Review: Tamron 20mm, 24mm and 35mm f/2.8 1:2 lenses
First off, we'll admit we're a little late to the table when it comes to reviewing Tamron's 20mm, 24mm and 35mm f/2.8 prime lenses for Sony E-Mount full-frame mirrorless cameras. But although they were released at the back-end of last year, there's still nothing quite like them on the market – they're relatively cheap, very lightweight, and importantly, super sharp where it counts.
All three lenses weigh less than 250g, and all use the same 67mm filter thread. Build-wise they carry the sleek, minimalist look of lenses like the Zeiss Batis range, but with a much more plasticky feel – not that there's anything wrong with that though.
All three lenses have metal mounts and rubberised focus rings that are easy to grip with minimal resistance, and Tamron says they are weatherproofed – although beyond a small rubber gasket it's difficult to know for sure.
The three lenses also come with lens hoods, with the 20mm getting a petal-style hood (owing to the wide field of view) and the 35mm a slightly funky looking square hood.
At such a compact size, the lenses pair beautifully to Sony's full-frame mirrorless cameras like the Sony A7III and A7C, which I tested these with. They all fit really nicely in a camera-bag or pocket too, making them very versatile as carry-everywhere lenses.
The three lenses aren't the speediest autofocusers, and despite Tamron's 'Optimised Silent Drive' autofocussing motors, do make a little noise when hunting for focus. Fortunately it's not overly distracting, and doesn't sound during video recording.
We probably take it for granted how quick autofocus has become, and the lack of fast AF in the Tamron lenses is likely down to the fact that while the physical length of the lenses remains fixed, the internal barrel is quite deeply recessed at long focus settings. To travel from one end to the other (say when focussing from short to far) requires the elements to move a significant distance, which does seem to also take a while. But that said, once focus is acquired, the lenses do hold it very well.
When it comes to manual focus, its is non linear, which means changes to the focus distance are dependant on the speed with which the focus ring is turned. The trio of lenses are focus by wire too, which can occasionally mean there's a little lag – but in most manual focus settings this shouldn't be an issue.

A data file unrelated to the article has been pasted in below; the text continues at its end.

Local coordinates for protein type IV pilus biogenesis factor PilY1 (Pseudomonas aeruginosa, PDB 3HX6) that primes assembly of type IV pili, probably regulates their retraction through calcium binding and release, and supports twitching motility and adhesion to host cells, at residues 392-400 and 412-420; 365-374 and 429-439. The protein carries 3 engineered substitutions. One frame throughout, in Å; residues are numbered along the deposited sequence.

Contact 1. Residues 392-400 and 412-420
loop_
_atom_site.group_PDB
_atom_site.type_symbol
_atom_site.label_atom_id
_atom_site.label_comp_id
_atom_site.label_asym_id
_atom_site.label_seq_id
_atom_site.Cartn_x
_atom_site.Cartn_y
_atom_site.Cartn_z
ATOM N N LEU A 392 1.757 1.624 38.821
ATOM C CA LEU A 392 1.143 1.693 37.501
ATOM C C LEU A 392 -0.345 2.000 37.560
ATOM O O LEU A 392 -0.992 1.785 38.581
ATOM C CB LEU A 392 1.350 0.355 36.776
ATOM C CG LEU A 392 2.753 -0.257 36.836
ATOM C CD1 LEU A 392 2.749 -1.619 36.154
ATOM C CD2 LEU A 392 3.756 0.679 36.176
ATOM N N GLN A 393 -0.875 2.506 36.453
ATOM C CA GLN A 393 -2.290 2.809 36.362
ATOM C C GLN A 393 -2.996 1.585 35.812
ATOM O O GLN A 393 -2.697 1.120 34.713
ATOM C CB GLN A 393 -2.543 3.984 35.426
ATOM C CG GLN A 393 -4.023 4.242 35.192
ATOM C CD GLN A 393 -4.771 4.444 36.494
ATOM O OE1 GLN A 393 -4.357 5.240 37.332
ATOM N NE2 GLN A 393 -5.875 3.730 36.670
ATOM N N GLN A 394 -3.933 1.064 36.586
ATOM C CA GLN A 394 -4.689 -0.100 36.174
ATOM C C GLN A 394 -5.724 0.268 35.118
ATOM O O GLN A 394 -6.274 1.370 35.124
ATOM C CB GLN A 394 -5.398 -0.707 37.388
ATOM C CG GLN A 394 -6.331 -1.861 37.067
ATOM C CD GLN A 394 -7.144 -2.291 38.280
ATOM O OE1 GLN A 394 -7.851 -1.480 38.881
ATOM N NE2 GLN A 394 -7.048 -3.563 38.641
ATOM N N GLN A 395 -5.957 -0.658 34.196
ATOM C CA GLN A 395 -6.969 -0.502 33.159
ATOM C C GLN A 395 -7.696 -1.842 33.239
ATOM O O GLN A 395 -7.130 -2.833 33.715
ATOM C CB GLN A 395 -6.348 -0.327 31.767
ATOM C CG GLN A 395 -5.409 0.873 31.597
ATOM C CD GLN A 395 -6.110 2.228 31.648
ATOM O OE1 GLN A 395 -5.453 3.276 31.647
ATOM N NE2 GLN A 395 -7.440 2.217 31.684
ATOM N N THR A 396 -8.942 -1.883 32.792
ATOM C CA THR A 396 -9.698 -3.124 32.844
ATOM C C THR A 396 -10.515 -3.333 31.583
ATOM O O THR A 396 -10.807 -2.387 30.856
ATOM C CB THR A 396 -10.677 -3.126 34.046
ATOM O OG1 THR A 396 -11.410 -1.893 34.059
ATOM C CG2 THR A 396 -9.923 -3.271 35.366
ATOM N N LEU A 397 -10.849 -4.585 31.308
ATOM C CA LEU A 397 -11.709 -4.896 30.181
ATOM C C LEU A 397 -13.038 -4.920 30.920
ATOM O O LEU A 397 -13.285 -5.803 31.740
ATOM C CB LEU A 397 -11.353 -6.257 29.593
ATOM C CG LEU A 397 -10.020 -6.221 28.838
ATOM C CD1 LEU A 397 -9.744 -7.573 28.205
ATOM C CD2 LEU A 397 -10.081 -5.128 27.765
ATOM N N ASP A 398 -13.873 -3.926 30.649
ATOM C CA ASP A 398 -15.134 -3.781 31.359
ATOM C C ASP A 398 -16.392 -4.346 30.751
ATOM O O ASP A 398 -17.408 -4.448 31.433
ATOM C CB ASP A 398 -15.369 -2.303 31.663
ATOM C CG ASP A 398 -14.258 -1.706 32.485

With a minimum focusing distance of 11cm, 12cm and 15cm for the 20mm, 24mm and 35mm lenses, respectively, the three lenses reach a magnification of 1:2 (hence the name) which is unusual for lenses as wide as these three.
The Tamron's are probably not the first you would reach for if you were looking for a dedicated macro lens, but their close focussing ability is a nice feature to have – and the lenses are really sharp too, with central sharpness very good wide open, and anywhere from about f/4 to f/11 (depending on the lens) delivering excellent results on all three.
The lenses also manage flare well and ghosting is almost non-existent. Even with the sun in the frame, or edge of the frame, contrast remains high.
Chromatic aberration is controlled well, however vignetting is pretty substantial, especially wide open.
The 20mm and 24mm also have some pretty significant distortion as you might expect, but the 35mm manages it quite well. Of course vignetting and distortion are pretty quickly corrected in post, so this is an easy fix.
It's probably most relevant to the 35mm focal length (a popular choice for environmental portraits), but bokeh is pleasant, with smooth and unobtrusive bokeh balls and out of focus areas rendered nicely.
There's a lot of choice for prime lenses for Sony's E-mount, but at around $599 each, the Tamron 1:2 wide angle prime lenses are lightweight, well-built and excellent value for money. This makes them a nice alternative to the pricier Sony-branded alternatives, and a great option if you want a compact prime for your camera bag.